Stepping into the role as president of OneZone, the past-president of the Carmel Chamber of Commerce for the last 14 years, Mo Merhoff, spoke about the process and the rollout of the merger over the course of nearly two years.

“The time for bold change is when you are strong,” Merhoff expressed. “It is when you are on top of your game. When you look at the two chambers, we had completed the best two years in our respective histories. We could certainly have ridden off into the sunset leaving behind strong organizations. Except, we both believe that a member-serving organization in Hamilton County, a strong one with a big voice, needed to exist. We want to continue from that position of strength and so we looked at where we are geographically located, we looked at the fact that businesses don’t see municipal boundaries, they see opportunities for business and we asked ourselves, ‘if not now, when, and if not us, who?’ We were the two largest chambers in the county, both in very strong positions and we decided that the businesses deserved more. One of the reasons why it took us so long to develop this plan, and in retrospect I am glad that it did, was because we wanted to be strategic and look at other organization’s experiences. One Southern Indiana was one of the beginning groups that we studied along with the greater Indianapolis Chamber who combined four different organizations under their umbrella within the last couple of years.”

There are others throughout the state that have merged their organizations and served as examples to the Merhoff and Canan as they worked through the process. They studied board cultures, how they operated, what their primary goals are for their members and how would they mesh. Both were intent on maintaining their existing staff. Now they look to where they will house their united chamber and their blended staff and board members.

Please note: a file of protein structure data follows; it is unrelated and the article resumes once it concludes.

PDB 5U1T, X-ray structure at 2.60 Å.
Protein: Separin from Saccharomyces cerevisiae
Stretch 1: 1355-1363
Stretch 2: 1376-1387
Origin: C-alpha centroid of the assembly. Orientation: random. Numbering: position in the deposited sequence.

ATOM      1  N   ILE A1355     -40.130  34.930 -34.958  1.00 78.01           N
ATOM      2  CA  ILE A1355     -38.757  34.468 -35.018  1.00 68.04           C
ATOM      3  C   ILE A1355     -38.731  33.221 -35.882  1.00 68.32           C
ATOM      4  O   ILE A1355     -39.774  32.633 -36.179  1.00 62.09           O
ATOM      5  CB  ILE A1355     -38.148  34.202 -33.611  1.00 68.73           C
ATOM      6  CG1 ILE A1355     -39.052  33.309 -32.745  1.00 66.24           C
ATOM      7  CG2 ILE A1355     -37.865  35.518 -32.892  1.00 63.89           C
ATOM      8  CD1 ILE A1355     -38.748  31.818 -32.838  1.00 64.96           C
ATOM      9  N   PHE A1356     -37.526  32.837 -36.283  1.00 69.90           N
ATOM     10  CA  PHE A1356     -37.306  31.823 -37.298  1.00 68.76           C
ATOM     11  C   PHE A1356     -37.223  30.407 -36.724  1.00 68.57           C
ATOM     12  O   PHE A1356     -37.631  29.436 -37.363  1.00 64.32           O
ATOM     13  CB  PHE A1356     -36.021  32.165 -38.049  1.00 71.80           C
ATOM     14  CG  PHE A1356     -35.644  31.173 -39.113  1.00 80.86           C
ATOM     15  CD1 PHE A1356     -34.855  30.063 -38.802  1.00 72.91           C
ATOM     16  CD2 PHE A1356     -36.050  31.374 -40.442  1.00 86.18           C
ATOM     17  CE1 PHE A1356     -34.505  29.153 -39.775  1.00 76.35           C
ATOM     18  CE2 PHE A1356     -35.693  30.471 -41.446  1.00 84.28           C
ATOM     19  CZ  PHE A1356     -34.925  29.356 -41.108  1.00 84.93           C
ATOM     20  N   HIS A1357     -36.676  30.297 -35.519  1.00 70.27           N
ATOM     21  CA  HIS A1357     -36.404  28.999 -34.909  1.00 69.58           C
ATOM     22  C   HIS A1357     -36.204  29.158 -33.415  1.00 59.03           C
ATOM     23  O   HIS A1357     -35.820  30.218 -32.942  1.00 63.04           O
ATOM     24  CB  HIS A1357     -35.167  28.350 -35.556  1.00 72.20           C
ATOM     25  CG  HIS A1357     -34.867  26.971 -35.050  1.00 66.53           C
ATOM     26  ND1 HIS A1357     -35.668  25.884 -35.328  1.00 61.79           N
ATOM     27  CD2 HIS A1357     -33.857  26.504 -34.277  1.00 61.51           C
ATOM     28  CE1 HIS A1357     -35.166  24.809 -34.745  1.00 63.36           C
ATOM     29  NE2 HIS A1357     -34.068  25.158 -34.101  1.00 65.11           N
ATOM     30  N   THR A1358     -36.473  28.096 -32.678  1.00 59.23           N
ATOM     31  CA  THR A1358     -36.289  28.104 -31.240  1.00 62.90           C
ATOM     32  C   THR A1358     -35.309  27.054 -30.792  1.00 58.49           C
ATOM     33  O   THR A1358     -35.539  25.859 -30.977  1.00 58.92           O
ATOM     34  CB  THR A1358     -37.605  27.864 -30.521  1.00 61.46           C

“We can’t work together if we can’t be together so as soon as possible, we will get together under one roof,” Merhoff confirmed. “Our staff members stay, our boards have merged and we now have 25 people on our board. That was the huge benefit of our two organizations that we have kept everybody. We really joined together as a team; a team of staff and a team of board to be what we hope will be a preeminent organization for business.

“Members will get their choice of which luncheons to attend. The majority of our network events were already done collaboratively. Our major events, we have two super golf outings that have different personalities, will continue as they have and we will keep them both. And there is no reason why we can’t host east and west ‘Taste’ oriented events. Both events have been really successful. We will host the March luncheon at Oak Hill Mansion and that will be the State of the Chamber. Our members need to know that the dues remain the same. They became members of the fourth largest chamber in the state for the same amount of money. This merger has been the topic of two board retreats, and the topic of the day during our board meetings for 22 months. It was all necessary to get to where we are today.”